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Anyone REALLY knoweldgable about feminism that cares to discuss it's role wrt ASD?

(188 Posts)
StarlightMcKenzie Wed 28-Sep-11 11:42:05

Okay. I'm not intending to upset anyone, and yes, I'm probably quite insane wrt this but I wanted some views on this theory.

Some of you know that I believe that stressed-out mothers, and inhumane labours 'triggers' autism in babies with a genetic predisposition. This is because of the hormone Oxytocin that is essential for bonding, love, social interaction etc. is lower in stressed mothers, and supressed by adrenaline during pregnancy and childbirth.

This has not been researched. It probably won't be. Who would fund it?

Okay, with me so far?

Now, I have read some alluded to statistics (not found the source yet) that suggests in Afro-American families there is a prevelance of just a sixth of the number of caucasions diagnosed with autism. In American Indians, it is half. These two societies are matriarchal.

I'll carry on only if I get a few bites............or anyone's interest!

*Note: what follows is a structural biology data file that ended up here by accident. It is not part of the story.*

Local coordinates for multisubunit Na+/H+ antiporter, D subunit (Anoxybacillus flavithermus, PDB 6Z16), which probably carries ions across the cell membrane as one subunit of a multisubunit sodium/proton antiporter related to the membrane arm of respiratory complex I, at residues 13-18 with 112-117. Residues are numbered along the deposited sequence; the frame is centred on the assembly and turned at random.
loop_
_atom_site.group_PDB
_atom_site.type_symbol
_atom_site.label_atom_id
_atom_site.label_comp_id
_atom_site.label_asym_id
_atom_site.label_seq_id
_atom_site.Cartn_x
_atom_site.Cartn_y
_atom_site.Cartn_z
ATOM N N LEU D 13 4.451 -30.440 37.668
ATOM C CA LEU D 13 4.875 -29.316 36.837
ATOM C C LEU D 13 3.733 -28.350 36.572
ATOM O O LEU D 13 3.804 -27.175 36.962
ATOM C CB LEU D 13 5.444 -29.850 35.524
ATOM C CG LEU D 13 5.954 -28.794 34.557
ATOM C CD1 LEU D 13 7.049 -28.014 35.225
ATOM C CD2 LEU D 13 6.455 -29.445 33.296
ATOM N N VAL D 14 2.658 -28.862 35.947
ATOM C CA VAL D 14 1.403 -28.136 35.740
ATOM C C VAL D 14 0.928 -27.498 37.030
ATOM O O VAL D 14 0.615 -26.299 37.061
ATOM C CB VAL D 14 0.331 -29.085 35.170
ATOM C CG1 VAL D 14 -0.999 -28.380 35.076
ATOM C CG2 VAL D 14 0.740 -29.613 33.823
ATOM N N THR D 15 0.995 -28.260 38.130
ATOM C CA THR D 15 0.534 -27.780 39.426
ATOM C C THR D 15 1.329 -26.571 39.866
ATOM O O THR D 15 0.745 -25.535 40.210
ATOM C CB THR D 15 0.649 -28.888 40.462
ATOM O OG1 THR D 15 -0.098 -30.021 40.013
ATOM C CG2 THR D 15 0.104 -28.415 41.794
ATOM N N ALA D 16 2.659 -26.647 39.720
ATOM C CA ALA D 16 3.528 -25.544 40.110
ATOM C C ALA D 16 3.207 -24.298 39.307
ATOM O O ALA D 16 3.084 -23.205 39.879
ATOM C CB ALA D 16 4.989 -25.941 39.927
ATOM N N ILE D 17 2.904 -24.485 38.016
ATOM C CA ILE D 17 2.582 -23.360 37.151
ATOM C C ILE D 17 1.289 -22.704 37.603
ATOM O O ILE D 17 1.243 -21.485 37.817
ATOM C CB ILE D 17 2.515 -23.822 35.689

squidworth Wed 28-Sep-11 11:53:34

The problem with these types of statistics is that it also depends on how cultures/countries diagnose. I honestly believe 20 years ago neither of my boys would of been dx ASD, my eldest would be classed as a strange geek and my youngest would of been diagnosed as being brain damaged. Both of my boys regressed.

cwtch4967 Wed 28-Sep-11 11:57:51

I'd like to hear where you are going with this..............

StarlightMcKenzie Wed 28-Sep-11 12:00:38

Oh absolutely squid. I'm just discussing a theory for the moment, but thanks for responding to the post. Although the Afro-Americans are in American, but possibly as a whole have less access to diagnosis, and 'might' be more likely to be given labels of bad behaviour of course.

But my theory isn't really underpinned by these stats, at least they alone could not prove anything. If it was that easy it would have been done.

StarlightMcKenzie Wed 28-Sep-11 12:01:45

Thank you cwtwch.

I'm just exploring it for the moment but would love to have a discussion, so I'll post again shortly.

SweetGrapes Wed 28-Sep-11 12:04:31

Afro-american and American Indian are matriarchal? Really?
In dd's class there are always more boys than girls and more black boys than anyone else. (She is usually the only girl in her class.)

Does this mean anything? I have no idea...

Feel a bit sad that there aren't any more girls though. And makes me wonder how it'll be for her once they are all in secondary school.

StarlightMcKenzie Wed 28-Sep-11 12:05:41

Now, it would seem that feminism is a bit mixed up at the moment.

Historically, in almost every culture, women have been the childcarers, and nurturers. They have also been quite powerful in the role of provider, with their children tagging alongside them until industrialisation took hold and massproducing.